How to choose binoculars for bird watching

Before we even discuss which are the factors that you need to take care of while selecting the best birding binoculars I think I must tell you that it is definitely not an exact science and a lot depends what your own individual tastes and preferences are. In fact the factors for buying these birding binoculars may just well vary from individual to individual so much.

That is why you will see people buying Vortex and some people buying Leupold to some going in for Nikon’s and Bushnell’s.

That said there are same features that you should know which will help you select the right binoculars for bird watching.

Magnification – You should go in for a 7, 8or at max a 10 magnification and the reason being that with anything above 10 the overall available area which is called as Field of View will become less and less. That may not be good with bird watching as you need to have a bigger area to view all the birds which are there.

For detailed discussion on magnification so you read this page here.

Objective Lens diameter – this has been discussed here a number of times whoever for the sake of completeness I must say that the best objective lens diameter for birding binoculars is to be tween 30mm – 40 mm. The bigger the objective lens diameter the expensive and bulkier it will be. No doubt it will give more light however there has to be a balance between all three factors.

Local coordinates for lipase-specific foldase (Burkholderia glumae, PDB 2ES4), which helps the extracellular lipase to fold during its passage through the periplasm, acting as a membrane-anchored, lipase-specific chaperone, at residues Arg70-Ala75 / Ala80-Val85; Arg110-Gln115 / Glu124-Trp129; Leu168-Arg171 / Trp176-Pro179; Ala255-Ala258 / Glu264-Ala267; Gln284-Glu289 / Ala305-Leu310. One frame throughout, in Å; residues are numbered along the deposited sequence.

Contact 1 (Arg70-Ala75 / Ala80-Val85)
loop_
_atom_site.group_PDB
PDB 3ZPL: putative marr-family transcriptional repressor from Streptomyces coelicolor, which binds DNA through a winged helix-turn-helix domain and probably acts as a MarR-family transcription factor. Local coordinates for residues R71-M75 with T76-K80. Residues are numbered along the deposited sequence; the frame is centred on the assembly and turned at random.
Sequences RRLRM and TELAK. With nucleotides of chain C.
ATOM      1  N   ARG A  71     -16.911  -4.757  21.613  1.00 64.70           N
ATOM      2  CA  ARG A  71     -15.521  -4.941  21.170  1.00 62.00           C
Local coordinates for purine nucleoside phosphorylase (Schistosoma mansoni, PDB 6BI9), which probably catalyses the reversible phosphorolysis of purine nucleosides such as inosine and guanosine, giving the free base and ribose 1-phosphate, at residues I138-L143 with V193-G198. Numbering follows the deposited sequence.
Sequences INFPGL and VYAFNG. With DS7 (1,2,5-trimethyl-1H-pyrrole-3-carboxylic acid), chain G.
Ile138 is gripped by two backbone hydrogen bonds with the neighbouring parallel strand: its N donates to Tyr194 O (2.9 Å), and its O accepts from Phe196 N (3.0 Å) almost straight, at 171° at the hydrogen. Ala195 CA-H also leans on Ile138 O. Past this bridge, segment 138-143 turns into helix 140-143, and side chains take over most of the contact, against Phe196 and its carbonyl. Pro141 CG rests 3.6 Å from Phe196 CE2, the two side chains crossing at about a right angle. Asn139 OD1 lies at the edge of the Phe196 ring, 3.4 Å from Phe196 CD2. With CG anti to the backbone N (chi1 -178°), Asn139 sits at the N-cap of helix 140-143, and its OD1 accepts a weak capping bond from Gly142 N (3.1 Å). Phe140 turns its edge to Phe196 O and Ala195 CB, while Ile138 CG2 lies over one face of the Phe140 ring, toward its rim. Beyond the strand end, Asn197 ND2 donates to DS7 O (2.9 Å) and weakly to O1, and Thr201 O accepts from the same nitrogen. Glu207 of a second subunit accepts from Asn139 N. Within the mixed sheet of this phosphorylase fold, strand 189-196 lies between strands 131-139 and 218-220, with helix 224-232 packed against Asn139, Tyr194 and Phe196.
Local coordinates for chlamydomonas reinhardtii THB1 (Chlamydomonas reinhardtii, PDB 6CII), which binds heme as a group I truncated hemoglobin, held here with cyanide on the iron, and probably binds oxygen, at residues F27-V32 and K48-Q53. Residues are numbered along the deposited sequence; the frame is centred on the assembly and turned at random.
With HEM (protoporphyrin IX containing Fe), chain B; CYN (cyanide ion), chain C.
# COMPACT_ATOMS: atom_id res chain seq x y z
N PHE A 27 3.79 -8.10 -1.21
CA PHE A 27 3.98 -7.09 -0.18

Exit pupil – The basics about exit pupil can be read here however the best binoculars which are required by bird watchers should have an exit pupil of 4mm.

Filed of View – This is something which is a must to know so that you can view the birds properly. The requirement of birding  binoculars is very different than hunting binoculars when it comes to Field of View and the reason is that you are looking at small creatures as opposed to some large animals like deer etc. Here is a primer on Field of View.

The field view is in inverse relation to magnification. So that means that higher the magnification the smaller will be the field of view. It is here the individual preference will come in and you may need to strike a balance between these two.

Prism design – Roof vs Porro prism design.

You can read about Porro prism and roof prism however the decision on which one to use for bird watching is something that you will need to take. Roof prism binoculars are more costly but they are more lightweight. Take your pick  !

Lens coating and light transmission. – I have done a detailed article on binoculars lens coating and that should be read before you make a decision.

Apart from these I do not think you should be worried about anything while selecting the best binoculars for bird watching. In fact there are a lot of small things like binocular waterproofing and binoculars ruggedness however these are  better left as individual decision as opposed to something which is a must have for selection of a good pair of binoculars.

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